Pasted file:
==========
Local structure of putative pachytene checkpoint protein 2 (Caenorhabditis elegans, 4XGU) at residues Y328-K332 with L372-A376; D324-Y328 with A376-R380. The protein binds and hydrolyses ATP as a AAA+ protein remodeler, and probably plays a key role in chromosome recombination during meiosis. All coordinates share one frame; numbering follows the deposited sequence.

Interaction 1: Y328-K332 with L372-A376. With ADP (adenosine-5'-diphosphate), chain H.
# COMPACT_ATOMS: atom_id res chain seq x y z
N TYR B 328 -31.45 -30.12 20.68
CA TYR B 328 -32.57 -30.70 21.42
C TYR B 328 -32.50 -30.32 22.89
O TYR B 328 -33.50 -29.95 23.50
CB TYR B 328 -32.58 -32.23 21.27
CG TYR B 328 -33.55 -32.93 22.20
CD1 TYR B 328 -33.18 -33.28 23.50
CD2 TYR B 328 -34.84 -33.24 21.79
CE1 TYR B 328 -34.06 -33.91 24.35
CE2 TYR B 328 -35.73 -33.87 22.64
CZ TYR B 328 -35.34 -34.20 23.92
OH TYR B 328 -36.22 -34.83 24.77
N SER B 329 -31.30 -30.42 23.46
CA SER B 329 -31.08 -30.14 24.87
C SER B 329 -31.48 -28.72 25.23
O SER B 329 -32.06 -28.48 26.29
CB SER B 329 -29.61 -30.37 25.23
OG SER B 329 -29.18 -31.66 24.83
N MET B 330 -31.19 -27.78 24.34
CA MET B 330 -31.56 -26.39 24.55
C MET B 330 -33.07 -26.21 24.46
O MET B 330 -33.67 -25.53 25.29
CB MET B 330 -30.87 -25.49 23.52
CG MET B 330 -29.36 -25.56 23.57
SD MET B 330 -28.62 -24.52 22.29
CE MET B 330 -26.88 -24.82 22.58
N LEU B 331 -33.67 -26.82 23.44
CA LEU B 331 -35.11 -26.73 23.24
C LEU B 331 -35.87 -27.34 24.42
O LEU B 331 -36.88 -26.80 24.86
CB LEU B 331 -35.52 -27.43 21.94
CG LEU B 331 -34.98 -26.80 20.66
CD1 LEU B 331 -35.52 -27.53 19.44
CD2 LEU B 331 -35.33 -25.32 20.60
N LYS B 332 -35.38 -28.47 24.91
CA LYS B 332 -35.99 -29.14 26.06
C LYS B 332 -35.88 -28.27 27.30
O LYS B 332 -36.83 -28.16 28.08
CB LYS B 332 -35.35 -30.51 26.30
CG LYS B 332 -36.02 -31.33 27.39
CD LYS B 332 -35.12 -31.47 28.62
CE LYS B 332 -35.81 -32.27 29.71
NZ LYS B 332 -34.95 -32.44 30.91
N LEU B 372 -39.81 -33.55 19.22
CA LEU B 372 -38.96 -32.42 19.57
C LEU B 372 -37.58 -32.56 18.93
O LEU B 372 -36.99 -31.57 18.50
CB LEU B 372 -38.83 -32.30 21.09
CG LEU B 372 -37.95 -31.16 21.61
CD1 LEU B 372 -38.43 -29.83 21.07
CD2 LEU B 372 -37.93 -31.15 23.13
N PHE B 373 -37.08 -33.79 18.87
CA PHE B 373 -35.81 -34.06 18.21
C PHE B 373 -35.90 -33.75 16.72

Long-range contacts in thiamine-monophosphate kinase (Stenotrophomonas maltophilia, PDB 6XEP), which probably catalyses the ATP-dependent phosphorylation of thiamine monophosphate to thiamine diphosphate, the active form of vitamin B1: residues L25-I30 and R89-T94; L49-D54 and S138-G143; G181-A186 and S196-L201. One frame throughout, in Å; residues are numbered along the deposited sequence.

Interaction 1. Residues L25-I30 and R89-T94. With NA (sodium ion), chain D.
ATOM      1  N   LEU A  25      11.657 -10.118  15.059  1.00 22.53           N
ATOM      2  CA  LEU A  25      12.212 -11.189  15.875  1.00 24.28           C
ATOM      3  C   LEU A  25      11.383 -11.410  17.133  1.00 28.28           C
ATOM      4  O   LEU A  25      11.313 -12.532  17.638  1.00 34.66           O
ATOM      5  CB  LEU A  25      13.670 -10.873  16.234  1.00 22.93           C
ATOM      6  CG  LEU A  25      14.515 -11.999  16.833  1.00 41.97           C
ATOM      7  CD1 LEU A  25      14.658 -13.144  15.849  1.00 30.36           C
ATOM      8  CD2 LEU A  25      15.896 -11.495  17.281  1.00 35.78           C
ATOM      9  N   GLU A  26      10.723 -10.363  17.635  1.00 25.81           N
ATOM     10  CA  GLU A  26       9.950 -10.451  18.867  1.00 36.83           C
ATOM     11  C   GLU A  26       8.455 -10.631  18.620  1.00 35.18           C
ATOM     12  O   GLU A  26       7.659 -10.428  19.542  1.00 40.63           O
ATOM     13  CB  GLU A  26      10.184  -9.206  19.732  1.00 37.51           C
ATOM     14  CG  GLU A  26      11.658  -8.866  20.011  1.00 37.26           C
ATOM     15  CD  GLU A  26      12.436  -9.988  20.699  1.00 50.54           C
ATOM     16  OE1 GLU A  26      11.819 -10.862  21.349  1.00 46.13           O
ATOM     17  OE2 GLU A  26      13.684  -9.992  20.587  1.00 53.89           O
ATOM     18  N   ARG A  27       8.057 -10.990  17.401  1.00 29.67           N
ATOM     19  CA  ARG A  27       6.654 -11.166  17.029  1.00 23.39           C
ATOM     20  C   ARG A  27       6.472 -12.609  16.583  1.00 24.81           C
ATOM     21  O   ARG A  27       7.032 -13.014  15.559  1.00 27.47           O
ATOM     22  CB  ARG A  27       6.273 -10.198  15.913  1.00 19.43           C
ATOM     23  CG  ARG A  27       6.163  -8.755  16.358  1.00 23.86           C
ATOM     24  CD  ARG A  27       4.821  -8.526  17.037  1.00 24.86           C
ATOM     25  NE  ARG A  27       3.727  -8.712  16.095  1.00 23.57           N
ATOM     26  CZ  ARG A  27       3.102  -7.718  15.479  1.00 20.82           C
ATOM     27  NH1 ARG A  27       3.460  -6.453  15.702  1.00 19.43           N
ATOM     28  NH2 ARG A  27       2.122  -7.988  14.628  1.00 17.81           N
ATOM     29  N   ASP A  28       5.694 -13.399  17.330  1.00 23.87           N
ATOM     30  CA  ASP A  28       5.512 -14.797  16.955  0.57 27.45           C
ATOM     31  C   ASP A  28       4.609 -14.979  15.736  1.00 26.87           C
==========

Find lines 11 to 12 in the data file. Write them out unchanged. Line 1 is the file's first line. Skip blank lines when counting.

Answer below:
CD2 TYR B 328 -34.84 -33.24 21.79
CE1 TYR B 328 -34.06 -33.91 24.35